Meikle’s love of animals does not end with her canvases but extends outward to support various animal-welfare organizations. Several times a year, she hosts plein-air painting events at her gallery with donkeys, horses, and raptors as live models. Such local rescue groups as the Equine Spirit Sanctuary, New Mexico Wildlife Center, the Horse Shelter, and Longhopes Donkey Shelter receive a large portion of each session’s proceeds. She has also published two books—The Donkey Diaries and Horse Power—and four prints to support these nonprofit groups as well. “I like giving back with the artwork,” says Meikle, who also enjoys the intangible, reciprocal benefits of her charity work by cultivating the synergy between her philanthropic and artistic endeavors. As she puts it, “Helping the animals feeds important elements into my creativity.”
Just as animals inspire Meikle to create art, so, too, does the region where she lives. “The landscape of New Mexico definitely influences my work in ways that I am still discovering,” she explains. “The clear light of the high desert, with the dramatic clouds, mesas, and horizon, are a constant inspiration and source of ideas. My use of bright color is tied up in all that. It’s how my mind remembers what I have seen, or how I feel about the landscape itself.”
Meikle works exclusively in oil, applying her sumptuous pigments with both brush and palette knife to achieve high-frequency color and texture. Her expressionistic, stylized lines and hues reflect a profound enchantment with animals and geography, and have become her aesthetic signature.
“The way I paint is very intense,” says Meikle, who is not interested in proffering a direct representation of nature, but rather in using it as a “jumping-off point.” Thus, her work emerges not as a representation but as an echo of the natural world. With heady brushwork and an abundance of contrast and movement, she seeks to reveal the essence of her subject matter—its life force and energy—as well as the emotions brought about by her firsthand experiences with it.
Meikle’s animal subjects command their space, floating among the rich swaths of color that both anchor and free them. Foregrounds and backgrounds remain ambiguous, allowing each figure to define its own depth. Her landscapes employ similar compositional techniques, utilizing color and texture to reflect her impressions of the light and atmosphere that characterize the American Southwest. “I think the landscape is unique here in that every part seems to have so much contrast with its surroundings,” she says. “The deep cool shadows with the orange canyon walls, the blue sky with the soft and crisp edges of white clouds, the yellow chamisa as a background for bright purple asters—it’s wonderful to see it at every turn.”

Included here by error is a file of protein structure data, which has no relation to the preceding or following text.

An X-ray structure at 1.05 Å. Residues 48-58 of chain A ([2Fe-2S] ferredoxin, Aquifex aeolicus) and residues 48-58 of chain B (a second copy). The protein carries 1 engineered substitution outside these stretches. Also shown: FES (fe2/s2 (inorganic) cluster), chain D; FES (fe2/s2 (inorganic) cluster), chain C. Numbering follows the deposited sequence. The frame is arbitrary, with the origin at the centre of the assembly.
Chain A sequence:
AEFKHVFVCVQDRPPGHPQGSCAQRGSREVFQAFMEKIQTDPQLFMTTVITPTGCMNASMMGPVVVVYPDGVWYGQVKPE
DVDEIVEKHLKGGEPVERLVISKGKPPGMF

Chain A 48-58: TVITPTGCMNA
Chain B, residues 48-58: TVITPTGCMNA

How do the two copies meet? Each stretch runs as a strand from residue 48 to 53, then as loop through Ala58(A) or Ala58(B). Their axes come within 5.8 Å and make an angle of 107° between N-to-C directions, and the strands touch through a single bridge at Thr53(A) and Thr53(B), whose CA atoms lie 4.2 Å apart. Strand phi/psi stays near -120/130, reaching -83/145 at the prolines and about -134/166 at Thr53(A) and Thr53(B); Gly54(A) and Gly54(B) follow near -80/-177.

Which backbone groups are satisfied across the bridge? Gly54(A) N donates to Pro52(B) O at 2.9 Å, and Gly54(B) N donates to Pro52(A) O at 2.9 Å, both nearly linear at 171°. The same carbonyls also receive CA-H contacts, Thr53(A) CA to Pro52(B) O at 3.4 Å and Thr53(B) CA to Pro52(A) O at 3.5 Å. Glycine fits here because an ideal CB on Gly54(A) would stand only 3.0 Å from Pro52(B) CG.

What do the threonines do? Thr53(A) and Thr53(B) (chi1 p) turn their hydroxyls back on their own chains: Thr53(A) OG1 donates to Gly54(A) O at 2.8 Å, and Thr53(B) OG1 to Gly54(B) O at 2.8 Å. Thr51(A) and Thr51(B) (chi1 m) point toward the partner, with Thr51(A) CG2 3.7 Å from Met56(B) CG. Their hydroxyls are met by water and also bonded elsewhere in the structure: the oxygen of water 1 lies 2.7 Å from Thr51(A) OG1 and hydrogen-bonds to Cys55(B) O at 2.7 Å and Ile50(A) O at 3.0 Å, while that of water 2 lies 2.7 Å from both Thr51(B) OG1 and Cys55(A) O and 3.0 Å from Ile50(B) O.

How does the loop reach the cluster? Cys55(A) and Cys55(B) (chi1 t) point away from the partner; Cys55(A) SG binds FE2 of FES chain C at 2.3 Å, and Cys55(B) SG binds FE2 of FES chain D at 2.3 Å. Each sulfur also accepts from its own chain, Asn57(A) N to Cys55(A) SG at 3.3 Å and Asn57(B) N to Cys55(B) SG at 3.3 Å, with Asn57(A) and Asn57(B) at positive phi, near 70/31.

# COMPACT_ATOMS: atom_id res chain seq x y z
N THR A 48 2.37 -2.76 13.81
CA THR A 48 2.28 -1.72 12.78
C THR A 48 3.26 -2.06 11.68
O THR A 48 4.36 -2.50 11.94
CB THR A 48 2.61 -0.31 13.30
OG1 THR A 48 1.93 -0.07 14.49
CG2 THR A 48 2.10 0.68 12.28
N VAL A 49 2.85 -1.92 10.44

Meikle’s creative process is an organic one. She embarks on each piece with a loose idea of what she wants to depict but ultimately is spurred on by the prospects of the various avenues the work could follow during the journey. She usually begins with a blank canvas, preferring to “dive in” directly with layers of thick, robust pigment and her aesthetic instinct. As she paints, the piece evolves, with each element building on the previous one. This technique allows her to remain in the moment, affording her a freedom and spontaneity that she finds exciting. “The best work seems to happen as I’m doing it,” she remarks enthusiastically. “I’m involved in the process, just going down the path.”
Meikle’s path has branched out in recent years to include sculpture as well as painting. “I love working in different mediums,” says the artist, who thrives on process-based work as well as tactility. Adding sculpture to her repertoire was an obvious evolution for Meikle, stemming from the abundant texture and dimension always present in her paintings. Her bronze sculptures highlight the same animals as her paintings and are awash in the same brilliant hues, which she infuses into the metal surface using a hot patina varnishing process. Meikle’s bronzes capture energy through movement and pigmentation and capitalize on those elements to link her two- and three-dimensional work visually and conceptually. “I love the materials as much as the work,” she says. “Sculpture has helped me become a better painter. The mediums are very connected to each other.
“I’ve always focused on finding my own way to paint and sculpt,” Meikle adds. As such, she strives to communicate with her art the things that bring her joy: animals, her native landscape, and the enduring vitality that they contribute to her life. “I want to convey the color available in our lives that can energize us and make us happier—that can make us enjoy things.” Such genuine enthusiasm translates throughout her art, which invites viewers not only to look, but also to feel.